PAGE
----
Brain Food: How to Cut Back on Coffee Without Getting Fired
Don't despair—you can reduce your reliance on caffeine and still have an alert brain. How do you do it? By thinking less about stimulants and more about overall nutrition. To help you achieve this goal, we spoke to Emily Bender, a certified nutrition consultant, author, and member of the faculty of the Hawthorn Health and Nutrition Institute, and asked her for some foods you can eat or drink during the day to perk yourself up without hitting your local Starbucks. We even got recipes.
Don't Stop, Drop, and Quit
First, Bender suggests that you not go cold turkey on the lattes. "Caffeine is addictive," she points out, "so when you stop consuming it you'll feel awful, and very spaced out. Reduce slowly—if you usually drink three cups of coffee a day, go down to two and a half, then to two—but seriously, go slow."
Avoid Crashes: Combine Carbs, Protein, and Fat
As you reduce your caffeine intake, take a look at your overall nutrition, and see if you're not putting yourself into an energy deficit through your diet. Bender points out that many of us use caffeine to dig out of a blood sugar crash that we ourselves have caused, by eating carbohydrates and sugars that cause an initial spike in blood sugar followed by a brutal come-down. And that's when we reach for the coffee pot.
Avoiding that crash starts at breakfast and continues throughout the day. Have an egg with your toast, so you don't take in the carbs in an unadulterated lump. "The brain's food is glucose," Bender says, "but you don't need all the brain's food in a 30-minute shot—you need it to arrive in a measured fashion, so you can actually use it." To maintain that metabolic consistency, and keep glucose coming to your brain in level doses, make sure to combine your carbohydrates with fat and protein at every meal.
This goes for snacks during the day as well. Most of the food products you probably have available to eat at your office come in the form of carbs, often heavily refined, processed, and sugary. If you want to cut back on the coffee, start packing snacks that keep you fuelled.
Snack Smart: Think Like a Parent
Bender suggests a simple logic—eat the snacks parents make for their kids. Most parents don't pack bags of candy, cookies, pastries, and chips for their kids' midday snack, so why should you eat these at the office? "Peanut butter and celery is a great snack, for example," she says, "and that's why moms feed it to kids, because it keeps their blood sugar at an even keel, and keeps away the tantrums and hyperactivity." Bender's other made-for-kids, great-for-adults suggestions include yogurt and berries, or a banana and some walnuts. Whatever your snack, remember you want to include protein and fat to offset and prevent the inevitable carb crash.
Go Green... Or Really Green
But maybe you like having that cup of coffee at your desk—a nice hot beverage you can sip (and potentially spill on your keyboard). If you're willing to have a little caffeine, green tea makes a great substitute. It contains small amounts of caffeine, but is rich in antioxidants, so it helps restore your body.
Or try green powders. Green powders are supplements made from nutrient-rich greens in concentrated form. They come in different varieties, including spirulina and chlorella (both made from algae), and barley or wheat grass. Which you use depends to some extent on which flavor you find most palatable. Wheat grass comes in either a liquid or powder form, and many people like the taste. Bender finds chlorella the best on its own, and spirulina more suited for a smoothie. To reconstitute chlorella, she recommends putting it in a glass of water and giving it 20 minutes to dissolve. "If you're feeling seriously depleted, green powders really help," Bender says.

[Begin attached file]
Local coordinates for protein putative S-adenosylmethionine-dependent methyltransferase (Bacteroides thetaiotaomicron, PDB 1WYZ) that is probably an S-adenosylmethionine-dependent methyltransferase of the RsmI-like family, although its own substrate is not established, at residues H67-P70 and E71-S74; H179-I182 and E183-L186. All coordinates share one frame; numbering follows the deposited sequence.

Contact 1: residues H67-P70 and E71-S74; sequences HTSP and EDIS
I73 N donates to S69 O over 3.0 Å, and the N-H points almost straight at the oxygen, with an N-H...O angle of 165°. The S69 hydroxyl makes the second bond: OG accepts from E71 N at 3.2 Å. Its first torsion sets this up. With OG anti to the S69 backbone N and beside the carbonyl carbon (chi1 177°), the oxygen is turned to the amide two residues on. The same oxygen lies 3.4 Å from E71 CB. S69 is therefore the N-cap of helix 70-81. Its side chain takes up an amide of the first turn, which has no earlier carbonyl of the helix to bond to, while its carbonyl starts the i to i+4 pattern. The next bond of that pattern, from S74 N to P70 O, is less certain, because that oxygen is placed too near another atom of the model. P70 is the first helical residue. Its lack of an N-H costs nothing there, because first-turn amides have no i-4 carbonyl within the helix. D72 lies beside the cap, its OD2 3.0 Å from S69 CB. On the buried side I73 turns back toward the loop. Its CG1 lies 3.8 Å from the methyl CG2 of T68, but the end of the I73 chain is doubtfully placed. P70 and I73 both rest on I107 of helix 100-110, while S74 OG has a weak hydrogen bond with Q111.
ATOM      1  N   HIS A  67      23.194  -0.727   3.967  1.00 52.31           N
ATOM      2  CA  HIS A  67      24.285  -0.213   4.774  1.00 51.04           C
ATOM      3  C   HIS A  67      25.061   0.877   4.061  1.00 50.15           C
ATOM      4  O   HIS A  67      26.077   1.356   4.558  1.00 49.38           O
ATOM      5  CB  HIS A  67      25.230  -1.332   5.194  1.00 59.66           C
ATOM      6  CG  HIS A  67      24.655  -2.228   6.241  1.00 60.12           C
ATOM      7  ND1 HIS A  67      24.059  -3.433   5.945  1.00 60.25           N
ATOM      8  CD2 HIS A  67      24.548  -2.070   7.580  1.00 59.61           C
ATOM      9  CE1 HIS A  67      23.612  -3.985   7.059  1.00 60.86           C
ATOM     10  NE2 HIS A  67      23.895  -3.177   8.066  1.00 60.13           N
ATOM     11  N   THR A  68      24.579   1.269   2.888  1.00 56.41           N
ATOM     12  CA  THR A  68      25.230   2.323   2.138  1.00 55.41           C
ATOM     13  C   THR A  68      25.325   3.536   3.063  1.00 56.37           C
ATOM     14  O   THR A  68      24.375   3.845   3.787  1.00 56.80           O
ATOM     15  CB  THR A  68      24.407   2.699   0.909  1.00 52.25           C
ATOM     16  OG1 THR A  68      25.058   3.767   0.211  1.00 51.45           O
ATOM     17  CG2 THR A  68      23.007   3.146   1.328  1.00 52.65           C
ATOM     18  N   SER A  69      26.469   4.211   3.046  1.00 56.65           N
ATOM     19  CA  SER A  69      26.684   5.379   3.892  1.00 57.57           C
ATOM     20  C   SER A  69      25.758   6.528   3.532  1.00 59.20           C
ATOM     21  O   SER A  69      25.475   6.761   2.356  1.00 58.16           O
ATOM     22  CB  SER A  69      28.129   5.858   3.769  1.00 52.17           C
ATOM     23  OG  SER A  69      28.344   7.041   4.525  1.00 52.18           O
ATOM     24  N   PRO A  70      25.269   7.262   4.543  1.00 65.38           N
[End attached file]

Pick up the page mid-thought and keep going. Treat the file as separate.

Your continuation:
Eat Your Nettles... Or Drink Them
For a big energy boost, Bender recommends stinging nettles. The name sounds horrible, but Bender assures us that when cooked or dried, these nettles lose their sting and become completely painless to consume. They are very popular, Bender says, in Eastern Europe, especially among food-deprived populations, precisely because they are so high in nutrients. "Stinging nettles," Bender says, "are like a mineral supplement. They're high in iron, and have hormone-balancing properties that can be especially beneficial for women; and they support the adrenal gland. They're great."
You can purchase stinging nettles at most health food stores, either in their dried form or in tea bags. Traditional Medicinals makes a stinging nettle tea bag that Bender recommends, or you can make your own. Put three-fourths of a cup of dried nettles in a one-quart jar, and fill the jar with cold water. Tightly lid the jar and put it in the refrigerator overnight. In the morning, you'll have a nettle brew that you can heat to replace coffee. Or, you can use the nettles in a hot infusion, pouring boiling water over them and letting them sit for an hour to make a strong, mineral-rich tea.
Whether or not you want to try out the stinging nettles, eating brain food to get you through the day needs to be part of an overall program of metabolic balance and a nutrient-rich diet. "The overall picture of being alert is really about how your whole body is functioning—and that's what you want to focus on," says Bender. Try to eat whole foods wherever possible, and combine them in balance, with carbohydrates, fats, and proteins all represented in every meal and snack you eat. Cut back on your caffeine consumption in combination, and you'll go a long way toward greater alertness during the day. But we also really hope you'll try the nettles.